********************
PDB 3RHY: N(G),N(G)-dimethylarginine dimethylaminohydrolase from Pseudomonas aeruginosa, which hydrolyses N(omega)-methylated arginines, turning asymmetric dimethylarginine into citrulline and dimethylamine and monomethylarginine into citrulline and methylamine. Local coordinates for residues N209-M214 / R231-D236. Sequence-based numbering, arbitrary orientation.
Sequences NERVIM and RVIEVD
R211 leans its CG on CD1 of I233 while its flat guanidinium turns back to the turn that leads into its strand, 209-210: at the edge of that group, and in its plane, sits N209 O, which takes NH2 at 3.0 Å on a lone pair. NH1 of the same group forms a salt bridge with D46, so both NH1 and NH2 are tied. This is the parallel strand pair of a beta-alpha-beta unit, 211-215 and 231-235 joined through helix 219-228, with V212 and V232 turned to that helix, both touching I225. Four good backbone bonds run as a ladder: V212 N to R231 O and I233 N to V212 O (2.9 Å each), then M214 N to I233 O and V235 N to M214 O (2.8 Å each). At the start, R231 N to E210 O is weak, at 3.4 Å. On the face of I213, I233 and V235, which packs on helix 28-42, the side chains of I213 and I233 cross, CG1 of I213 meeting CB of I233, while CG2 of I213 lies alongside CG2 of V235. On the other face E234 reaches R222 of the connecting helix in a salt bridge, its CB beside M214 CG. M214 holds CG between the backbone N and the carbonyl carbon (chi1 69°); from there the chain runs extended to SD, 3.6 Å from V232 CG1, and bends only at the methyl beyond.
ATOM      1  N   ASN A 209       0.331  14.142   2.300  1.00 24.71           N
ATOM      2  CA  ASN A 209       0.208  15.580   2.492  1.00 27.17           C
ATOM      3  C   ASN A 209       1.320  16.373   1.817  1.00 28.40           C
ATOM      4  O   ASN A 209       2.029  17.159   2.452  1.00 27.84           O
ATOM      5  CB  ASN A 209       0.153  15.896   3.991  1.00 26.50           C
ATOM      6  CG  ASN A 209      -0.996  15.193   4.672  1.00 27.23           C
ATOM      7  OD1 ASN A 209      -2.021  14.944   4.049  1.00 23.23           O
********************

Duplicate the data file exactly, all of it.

PDB 3RHY: N(G),N(G)-dimethylarginine dimethylaminohydrolase from Pseudomonas aeruginosa, which hydrolyses N(omega)-methylated arginines, turning asymmetric dimethylarginine into citrulline and dimethylamine and monomethylarginine into citrulline and methylamine. Local coordinates for residues N209-M214 / R231-D236. Sequence-based numbering, arbitrary orientation.
Sequences NERVIM and RVIEVD
R211 leans its CG on CD1 of I233 while its flat guanidinium turns back to the turn that leads into its strand, 209-210: at the edge of that group, and in its plane, sits N209 O, which takes NH2 at 3.0 Å on a lone pair. NH1 of the same group forms a salt bridge with D46, so both NH1 and NH2 are tied. This is the parallel strand pair of a beta-alpha-beta unit, 211-215 and 231-235 joined through helix 219-228, with V212 and V232 turned to that helix, both touching I225. Four good backbone bonds run as a ladder: V212 N to R231 O and I233 N to V212 O (2.9 Å each), then M214 N to I233 O and V235 N to M214 O (2.8 Å each). At the start, R231 N to E210 O is weak, at 3.4 Å. On the face of I213, I233 and V235, which packs on helix 28-42, the side chains of I213 and I233 cross, CG1 of I213 meeting CB of I233, while CG2 of I213 lies alongside CG2 of V235. On the other face E234 reaches R222 of the connecting helix in a salt bridge, its CB beside M214 CG. M214 holds CG between the backbone N and the carbonyl carbon (chi1 69°); from there the chain runs extended to SD, 3.6 Å from V232 CG1, and bends only at the methyl beyond.
ATOM      1  N   ASN A 209       0.331  14.142   2.300  1.00 24.71           N
ATOM      2  CA  ASN A 209       0.208  15.580   2.492  1.00 27.17           C
ATOM      3  C   ASN A 209       1.320  16.373   1.817  1.00 28.40           C
ATOM      4  O   ASN A 209       2.029  17.159   2.452  1.00 27.84           O
ATOM      5  CB  ASN A 209       0.153  15.896   3.991  1.00 26.50           C
ATOM      6  CG  ASN A 209      -0.996  15.193   4.672  1.00 27.23           C
ATOM      7  OD1 ASN A 209      -2.021  14.944   4.049  1.00 23.23           O